Thursday, October 23, 2014


As a die-hard Eagles fan, here is little something about my "dream sporting" event I would've attended if  I could choose from any game ever played.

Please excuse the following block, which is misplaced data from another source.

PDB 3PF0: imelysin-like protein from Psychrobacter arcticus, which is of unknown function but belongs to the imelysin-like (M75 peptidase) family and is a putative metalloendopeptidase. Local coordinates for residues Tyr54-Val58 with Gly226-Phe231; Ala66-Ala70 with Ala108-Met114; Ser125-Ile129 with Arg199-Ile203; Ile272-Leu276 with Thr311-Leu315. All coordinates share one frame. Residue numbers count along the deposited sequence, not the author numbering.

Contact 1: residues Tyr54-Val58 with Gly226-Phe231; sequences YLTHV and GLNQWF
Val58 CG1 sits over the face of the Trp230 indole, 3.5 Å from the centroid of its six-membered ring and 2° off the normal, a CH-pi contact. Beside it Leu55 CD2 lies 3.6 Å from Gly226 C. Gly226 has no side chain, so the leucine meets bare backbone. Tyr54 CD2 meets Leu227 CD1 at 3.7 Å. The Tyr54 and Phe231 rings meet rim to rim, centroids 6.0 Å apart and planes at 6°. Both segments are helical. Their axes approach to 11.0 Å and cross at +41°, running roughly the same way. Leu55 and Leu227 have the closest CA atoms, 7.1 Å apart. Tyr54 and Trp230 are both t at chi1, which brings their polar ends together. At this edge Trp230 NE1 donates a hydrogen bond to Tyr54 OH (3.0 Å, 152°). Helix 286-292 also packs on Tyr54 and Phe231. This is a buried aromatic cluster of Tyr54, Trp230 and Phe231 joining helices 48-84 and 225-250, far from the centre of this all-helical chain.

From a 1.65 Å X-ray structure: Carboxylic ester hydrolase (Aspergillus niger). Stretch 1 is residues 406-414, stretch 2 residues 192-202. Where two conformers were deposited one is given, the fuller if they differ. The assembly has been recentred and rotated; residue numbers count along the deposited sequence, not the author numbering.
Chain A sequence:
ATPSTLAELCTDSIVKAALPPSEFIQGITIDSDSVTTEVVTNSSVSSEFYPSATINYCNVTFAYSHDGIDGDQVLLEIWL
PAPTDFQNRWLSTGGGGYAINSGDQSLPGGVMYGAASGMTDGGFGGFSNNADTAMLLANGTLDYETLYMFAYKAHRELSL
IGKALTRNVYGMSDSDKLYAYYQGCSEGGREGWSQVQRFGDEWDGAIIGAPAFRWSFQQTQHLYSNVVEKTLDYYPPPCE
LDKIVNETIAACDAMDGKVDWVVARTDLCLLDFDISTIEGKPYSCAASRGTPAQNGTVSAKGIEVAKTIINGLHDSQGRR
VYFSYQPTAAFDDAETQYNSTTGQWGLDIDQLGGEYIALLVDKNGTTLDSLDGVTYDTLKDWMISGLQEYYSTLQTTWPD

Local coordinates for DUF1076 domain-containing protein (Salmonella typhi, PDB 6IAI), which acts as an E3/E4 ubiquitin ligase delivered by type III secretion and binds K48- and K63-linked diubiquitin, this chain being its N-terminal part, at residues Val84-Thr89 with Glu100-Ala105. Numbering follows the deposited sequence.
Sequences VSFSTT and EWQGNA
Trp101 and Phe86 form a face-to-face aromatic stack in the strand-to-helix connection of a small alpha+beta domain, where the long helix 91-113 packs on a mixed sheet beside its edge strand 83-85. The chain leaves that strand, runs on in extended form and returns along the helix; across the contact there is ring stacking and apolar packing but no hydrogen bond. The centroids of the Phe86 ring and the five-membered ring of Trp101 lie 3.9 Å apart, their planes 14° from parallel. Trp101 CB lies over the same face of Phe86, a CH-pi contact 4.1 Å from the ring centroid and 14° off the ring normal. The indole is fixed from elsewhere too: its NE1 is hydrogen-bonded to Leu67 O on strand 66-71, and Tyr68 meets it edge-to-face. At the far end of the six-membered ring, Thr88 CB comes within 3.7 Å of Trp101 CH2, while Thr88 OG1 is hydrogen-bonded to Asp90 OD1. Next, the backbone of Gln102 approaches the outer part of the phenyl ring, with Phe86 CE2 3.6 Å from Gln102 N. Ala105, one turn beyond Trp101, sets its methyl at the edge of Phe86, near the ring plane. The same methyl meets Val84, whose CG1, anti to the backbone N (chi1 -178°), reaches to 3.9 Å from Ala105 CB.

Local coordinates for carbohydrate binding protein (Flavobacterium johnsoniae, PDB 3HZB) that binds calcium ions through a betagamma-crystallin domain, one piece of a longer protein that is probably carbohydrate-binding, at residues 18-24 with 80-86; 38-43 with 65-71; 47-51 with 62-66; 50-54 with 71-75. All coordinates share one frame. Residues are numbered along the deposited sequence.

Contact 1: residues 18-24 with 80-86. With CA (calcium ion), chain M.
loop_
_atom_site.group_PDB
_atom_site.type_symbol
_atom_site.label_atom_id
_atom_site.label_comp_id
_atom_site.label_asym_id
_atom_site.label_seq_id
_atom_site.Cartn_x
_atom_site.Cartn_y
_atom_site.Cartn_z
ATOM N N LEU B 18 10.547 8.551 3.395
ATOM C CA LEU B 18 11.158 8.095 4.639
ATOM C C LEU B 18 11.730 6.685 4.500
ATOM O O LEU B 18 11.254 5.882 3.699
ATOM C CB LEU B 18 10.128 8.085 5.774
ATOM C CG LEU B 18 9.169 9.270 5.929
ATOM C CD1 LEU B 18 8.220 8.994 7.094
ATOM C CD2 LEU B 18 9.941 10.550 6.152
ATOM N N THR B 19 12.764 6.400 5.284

It was a chilly December afternoon in downtown Philadelphia.  The year was 1960, and the game was the NFL Championship.  Head coach Vince Lombardi, in only his second season at the helm, had his Green Bay Packers driving urgently into Eagles territory with precious seconds ticking off the clock.  The same Green Bay Packers that would go on to win five championships in the 60’s alone, and whose coach would eventually have the ultimate prize in football, the Lombardi Trophy, named after him.  But today was not their day.  Today belonged to the hometown Eagles playing in front of an overflowing Franklin Field, who had just recovered the lead in the fourth quarter to go up 17-13 on a short touchdown run.  If they could just play defense for a couple more seconds, they would win the championship for the first time since 1949.  The crowd of 67,000 rose to their feet as future Hall of Fame quarterback Bart Starr threw to future Hall of Fame fullback Jim Taylor at the Eagles 22 as the seconds continued to tick.  There was only one player that stood in between Taylor and the end zone, and he was tired.  Chuck Bednarik, number 60, had played every single snap of the football game thus far.  Many called him the “last of the 60-minute men” because he was the last player to go both ways (offense and defense) on a consistent basis.  On offense, he played center, on defense he played linebacker, and he even kicked on the kickoffs.  Known as “Concrete Charlie” from his offseason job selling concrete, he would also eventually be inducted into the Pro Football Hall of Fame.  And on this play, like always, he made the tackle.  Just ten yards in front of the end zone, Bednarik took Taylor to the ground and remained on top of him as the final seconds ticked away into eternity. The 1960 Philadelphia Eagles were World Champions.